Updated: Wed, 26 Jun 2013 14:34:48 GMT | By Agence France-Presse

Mongolians go to polls hoping for mining spoils

Mongolians voted Wednesday in a presidential election pitting the front-running incumbent against a champion wrestler and a woman, amid calls for a fairer distribution of the former Soviet satellite's spectacular mining wealth.


Mongolians go to polls hoping for mining spoils

A Mongolian voter holds a ballot at a polling station in Ulan Bator, on June 26, 2013. Mongolians are voting in a presidential election pitting the front-running incumbent against a champion wrestler and a woman, amid calls for a fairer distribution of the former Soviet satellite's spectacular mining wealth.

The exploitation of Mongolia's vast coal, copper and gold reserves has helped transform an economy once characterised by nomadic lifestyles not far removed from its famous empire-building hero, Genghis Khan, 800 years ago.

But rising inequality in the cities and environmental damage in rural areas are dominating the political debate, while recent falls in commodity prices and slowing demand in the key market of China have sparked uncertainty ahead of the election.

 "I call upon citizens to participate actively in the election," President Tsakhia Elbegdorj said after casting his vote.

"Let the blessings be upon the people," added the incumbent, a former journalist who played a leading role when Mongolia peacefully threw off 70 years of communist rule in 1990.

Voters appeared to be out in force in the hours after polls opened at 7:00 am, with national television showing huge queues in some polling stations.

 Turnout was 57.7 percent at 7:00 pm -- three hours before the scheduled close of polls -- amid heavy rains in some regions that hindered road travel, according to the General Election Commission (GEC). Final turnout for the 2009 presidential election came to 73 percent.

At one site in the capital Ulan Bator visited by AFP, electronic voting machines were experiencing glitches, which meant voters could not be identified by their fingerprints.

Accusations of vote-rigging in 2008 parliamentary elections resulted in deadly riots, and led to Mongolia adopting an electronic voting system.

But GEC chief Sodnomtseren Choinzon said the computer problems were confined to two voting stations and were "not widespread".

Results of parliamentary polls last year were delayed by complaints about the electronic system. However, the election was largely considered a success.

Recent polls suggest that Elbegdorj, who became president in 2009 after twice serving as premier, will secure a second term to continue his policy of using foreign cash to drive the rapid development of Mongolia's economy, which is galloping ahead at double-digit rates.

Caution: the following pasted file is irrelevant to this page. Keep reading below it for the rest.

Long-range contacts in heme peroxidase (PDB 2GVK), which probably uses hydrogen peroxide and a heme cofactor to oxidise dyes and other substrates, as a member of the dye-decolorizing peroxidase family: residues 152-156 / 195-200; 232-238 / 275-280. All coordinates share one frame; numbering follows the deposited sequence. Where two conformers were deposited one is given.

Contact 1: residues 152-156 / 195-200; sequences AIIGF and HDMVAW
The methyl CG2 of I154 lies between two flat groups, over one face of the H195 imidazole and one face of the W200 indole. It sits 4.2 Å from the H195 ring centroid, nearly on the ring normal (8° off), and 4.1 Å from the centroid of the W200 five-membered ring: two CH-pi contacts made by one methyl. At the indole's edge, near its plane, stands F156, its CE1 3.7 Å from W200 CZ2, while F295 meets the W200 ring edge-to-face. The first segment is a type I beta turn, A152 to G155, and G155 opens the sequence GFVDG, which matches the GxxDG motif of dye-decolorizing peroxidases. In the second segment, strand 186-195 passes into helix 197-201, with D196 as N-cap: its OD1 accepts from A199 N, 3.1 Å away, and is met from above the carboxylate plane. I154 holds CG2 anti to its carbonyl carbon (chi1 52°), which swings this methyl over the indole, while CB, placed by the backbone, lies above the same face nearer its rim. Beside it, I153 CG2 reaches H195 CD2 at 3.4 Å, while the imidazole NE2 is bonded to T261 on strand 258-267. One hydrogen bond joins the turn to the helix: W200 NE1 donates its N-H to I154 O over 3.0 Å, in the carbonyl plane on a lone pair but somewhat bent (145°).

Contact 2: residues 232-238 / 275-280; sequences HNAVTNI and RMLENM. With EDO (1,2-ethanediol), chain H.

The growth has been boosted by the arrival of foreign mining giants, which have moved in to exploit huge and largely untapped reserves of coal, copper and gold that China and other customers need to fuel their industries.

A June 14-16 survey carried out by the Ulan Bator-based Sant Maral Foundation in the capital -- a traditional stronghold of the ruling Democratic Party -- suggested that 54 percent of Mongolians would vote for Elbegdorj.

Any candidate who wins more than 50 percent of the vote will claim victory and avoid a run-off on July 10.

Elbegdorj's main challenger is likely to be Badmaanyambuu Bat-Erdene, a champion wrestler and candidate from the opposition Mongolian People's Party.

"Let people participate and vote actively and let their choice be wise," Bat-Erdene said after voting. "I wish you all success."

The third candidate, Natsag Udval from the Mongolian People's Revolutionary Party, is the country's first female presidential contender.

"People are participating very actively in this historic election and participating in designing a new state," Udval said at the polling place where she voted.

Udval is a supporter of former president Nambar Enkhbayar, who is serving a two-and-half year jail term for corruption.

 "I have voted for Udval because she is the first woman presidential candidate," said Munkhuu Zul, a retired professor at the Mongolian National University, after voting in Ulan Bator which was grey and colder than usual for the summer months.

He predicted a close vote.

"I think this time there will be a run-off election or public violence," he said.

Both of Elbegdorj's challengers want to amend the contract for the Oyu Tolgoi mine, amid concerns over the social inequality that has arisen from Mongolia's breakneck development.

Anglo-Australian miner Rio Tinto and Canada's Turquoise Hill Resources have jointly led construction of the $6.2 billion mine, which is expected to produce 450,000 tonnes of copper concentrate a year and generate up to one-third of government revenue by 2019.

The first shipments from the mine were blocked by the government days before the polls and still remain grounded, Rio Tinto spokesman Bruce Tobin told AFP, without giving a reason.

A previous delay earlier this month followed a government demand that Rio Tinto keep all export revenue in Mongolia, Prime Minister Norov Altankhuyag said. The government has not commented on the recent delay.

Polls close at 10:00 pm (1400 GMT), and while results could arrive overnight, many pundits expect an official announcement later this week.

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